Cashman Equipment does a good job of adding a strong tagline to its landing page right in the slider area. It uses large typography, a current trend in design, to highlight its personality. The tagline reads, “Together, let’s get the job done.”
5. Use Custom URLs
Another part of building a brand and consistency involves pointing users to your domain with a custom name that defines your business. Amazon.com doesn’t lead people to 15 other domains when highlighting its products in search results. They all go back to its page and to specific categories that match the products. The site hierarchy is intuitive and easy to remember. Your landing pages must be part of your domain, and even within specific subfolders, so those pages are easy to find again.
6. Include a Logo
Your logo is the face of your brand. Including your logo on landing pages marks it as belonging to your company. It also gives visitors a handy navigation tool to point back to the main page of your site, should they land on a page not related to their needs. The logo should reflect your colors and personality, just like every other aspect of your image.
Taboola has a distinctive logo on the upper right of the page that shows the fun side of the brand. Users expect to see the logo near the top of the page and typically to the left or center. They also know that most logos are clickable and will navigate them back to the main page.
7. Standardize Your CTAs
Outside of testing different colors and sizes to see what works best with your users, you should standardize your calls to action (CTAs) so people know where they’re located and what to expect. Imagine a visitor who has already invested in a course you offer. They come back to your page looking for a second course. They don’t need to be convinced — they’re ready to navigate right to the action and sign up. Make that easy for your repeat users by placing the CTA in the same location with the same colors and look every time.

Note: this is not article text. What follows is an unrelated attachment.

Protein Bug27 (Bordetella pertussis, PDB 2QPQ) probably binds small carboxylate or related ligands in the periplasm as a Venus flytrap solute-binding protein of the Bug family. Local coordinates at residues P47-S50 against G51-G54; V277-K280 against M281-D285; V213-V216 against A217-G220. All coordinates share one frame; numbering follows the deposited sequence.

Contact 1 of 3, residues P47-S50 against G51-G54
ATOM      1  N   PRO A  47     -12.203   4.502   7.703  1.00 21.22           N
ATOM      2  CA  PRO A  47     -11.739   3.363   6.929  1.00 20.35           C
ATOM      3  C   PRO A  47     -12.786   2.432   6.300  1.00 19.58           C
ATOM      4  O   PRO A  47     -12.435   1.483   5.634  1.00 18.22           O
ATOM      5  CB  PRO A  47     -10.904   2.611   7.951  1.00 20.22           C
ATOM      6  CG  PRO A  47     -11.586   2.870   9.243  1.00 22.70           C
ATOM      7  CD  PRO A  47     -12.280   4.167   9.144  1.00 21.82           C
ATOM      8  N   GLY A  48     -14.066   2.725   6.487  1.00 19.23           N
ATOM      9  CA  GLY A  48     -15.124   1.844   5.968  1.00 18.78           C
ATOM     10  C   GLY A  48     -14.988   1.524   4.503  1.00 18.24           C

8. Determine an Image Style
Just as you define the brand’s colors, logo and typography, you should also have some standards for the types of images you use. If your goal is to create a fun experience for users and your typography is lighthearted and modern, don’t shift toward serious photos that take over your page. Make sure any pictures you use are highly relevant to the content and match the overall personality of your brand. Use them in consistent places and similar sizes on each landing page.
Tear Down Walls
Businesses are often cautious about showing their personal side. People can be judgmental, and the last thing you want is to alienate any of your audience. However, sharing the heart of your brand and what you’re truly passionate about can help highlight what makes you different from other companies. Spend time showing users what’s special about you, and they’ll be much more likely to remember you and share news about your business with their contacts.
Lexie is a web designer and UX strategist. She loves taking her goldendoodle on long runs and checking out local flea markets. Visit her blog, Design Roast, and follow her on Twitter @lexieludesigner.